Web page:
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Three Lessons From Russellville’s Attempted Disarmament

Updated: Apr 13

Well, this isn’t exactly what you’d classify as ‘breaking news,’ but it is certainly worth mentioning that, due to the great work of Arkansas Carry and conservative activists across the state, the city of Russellville has decided to withdraw a proposed ordinance that would’ve prevented concealed carry permit holders from lawfully carrying their weapons in city parks–and on all other city property.

Apparently, the city rents many of their parks from the U.S. Corps of Engineers.  In these parks, carrying is prohibited under federal law.  However, carrying is permitted in city-owned parks.  According to city officials, the proposed law change would have simply clarified the issue for concealed carriers.  In fact, however, the ordinance would have prohibited carrying weapons on all city-owned land.

There have been no reported shootings or accidents involving guns in these parks that I can find, but apparently someone got upset a few weeks ago when they saw a lawful citizen carrying in a park owned by the U.S. Corps of Engineers–the horror!  So, naturally, the city council’s response was to create the appearance of a serious problem in order to unilaterally ban guns from all city property.  This would of course make the parks “safer” and clear up all the confusion.  Somewhat of an overreaction, don’t you think?  Arkansas Carry and Arkansans from around the state certainly agreed.  They rose up in large number on Facebook, Twitter, and all over the web.  They called city councilmen, the mayor’s office, state representatives.  And, for once, freedom won.

Of course there are a few things that we, and the rulers of Russellville, can all learn from this situation:  First of all, concealed carry permit holders know their rights and they will make their voices heard if those rights are being threatened.  When this issue hit the web, gun lovers from all over the state rallied.  And they aren’t easily fooled either–CCL holders knew the reasoning coming from city leaders was flawed and that the ordinance was illegal.  I think this is a lesson that the rulers of Russellville have already learned.  Unfortunately for them, they had to learn it through a statewide controversy that played out in the media.

Another lesson:  One person’s mistake is never an excuse to vastly restrict the rights of others.  Just because one CCL holder mistakenly violated the law, that is no justification for such a massive overreaction.  Perhaps some new signs would do?  Or a list of gun-prohibited parks on the city’s website?  Or even a law that restricted carrying just in city parks?  Instead, they tried to outlaw carrying on all city property, an act that would’ve been illegal under state law. The city council’s attempted overreach made it very difficult for anyone to assume that their motives were entirely pure.  It smelled too much like a power grab; a solution to a nonexistent problem.  Their ‘solutions’ were unconstitutional and illegal.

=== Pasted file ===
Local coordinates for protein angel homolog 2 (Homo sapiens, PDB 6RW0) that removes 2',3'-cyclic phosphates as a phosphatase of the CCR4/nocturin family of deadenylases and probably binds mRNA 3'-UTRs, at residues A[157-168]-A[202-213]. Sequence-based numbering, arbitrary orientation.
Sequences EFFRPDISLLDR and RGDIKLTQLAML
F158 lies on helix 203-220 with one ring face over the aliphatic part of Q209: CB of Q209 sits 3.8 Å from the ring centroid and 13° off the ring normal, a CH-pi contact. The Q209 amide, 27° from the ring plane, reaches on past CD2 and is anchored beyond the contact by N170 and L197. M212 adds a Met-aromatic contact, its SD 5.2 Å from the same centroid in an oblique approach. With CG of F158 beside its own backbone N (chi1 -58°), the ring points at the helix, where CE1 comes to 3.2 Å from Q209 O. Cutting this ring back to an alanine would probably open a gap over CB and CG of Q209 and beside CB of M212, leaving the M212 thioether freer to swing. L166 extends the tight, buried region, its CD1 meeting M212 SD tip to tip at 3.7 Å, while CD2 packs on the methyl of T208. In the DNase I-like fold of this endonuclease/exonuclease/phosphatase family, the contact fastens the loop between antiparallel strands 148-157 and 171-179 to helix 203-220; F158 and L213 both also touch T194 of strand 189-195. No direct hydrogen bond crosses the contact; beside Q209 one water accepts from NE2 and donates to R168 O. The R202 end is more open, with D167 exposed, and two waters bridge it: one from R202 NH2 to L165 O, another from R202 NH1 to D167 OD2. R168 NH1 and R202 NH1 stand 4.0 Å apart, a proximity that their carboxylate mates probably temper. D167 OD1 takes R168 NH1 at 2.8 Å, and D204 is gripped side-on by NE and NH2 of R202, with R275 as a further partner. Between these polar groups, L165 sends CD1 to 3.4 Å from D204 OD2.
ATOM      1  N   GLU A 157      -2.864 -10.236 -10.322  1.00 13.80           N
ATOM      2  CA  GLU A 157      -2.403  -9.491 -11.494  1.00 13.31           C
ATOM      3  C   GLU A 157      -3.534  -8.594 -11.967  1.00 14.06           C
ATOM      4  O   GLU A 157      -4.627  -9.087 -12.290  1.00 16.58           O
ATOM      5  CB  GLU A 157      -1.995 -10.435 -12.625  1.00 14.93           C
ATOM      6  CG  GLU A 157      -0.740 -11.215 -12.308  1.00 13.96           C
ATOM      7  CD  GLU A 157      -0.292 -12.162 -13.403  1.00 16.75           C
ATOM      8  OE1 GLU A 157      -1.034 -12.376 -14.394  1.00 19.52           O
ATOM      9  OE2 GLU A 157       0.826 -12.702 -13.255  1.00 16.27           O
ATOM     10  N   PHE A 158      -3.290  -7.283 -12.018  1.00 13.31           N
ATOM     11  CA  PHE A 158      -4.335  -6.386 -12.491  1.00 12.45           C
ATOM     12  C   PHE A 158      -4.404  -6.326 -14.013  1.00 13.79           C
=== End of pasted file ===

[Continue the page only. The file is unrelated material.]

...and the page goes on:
Thirdly, the federal government just really needs to stay the heck out of it.  The real cause of this alleged problem was not the carrying of a lawfully obtained and concealed weapon into a city park.  The real problem is the federal government outlawing carrying on land in our state.  The solution here is quite simple:  the federal government should legalize carrying on federal land.  Problem solved!

Nicholas Stehle, a board member of Arkansas Carry, said, “We are pleased that the city council backed away from passing what would’ve been an illegal ordinance.  The people of Russellville made their objections clear and the council listened.  We hope that any other municipalities in violation of state law will correct their own ordinances quickly and restore rights to legally armed citizens.”

The work that Arkansas Carry did on this issue was truly invaluable.  The people of Russellville and the people of Arkansas should be very grateful for their commitment to freedom.  Hopefully this kerfuffle will serve as a good reminder to politicians across the state.

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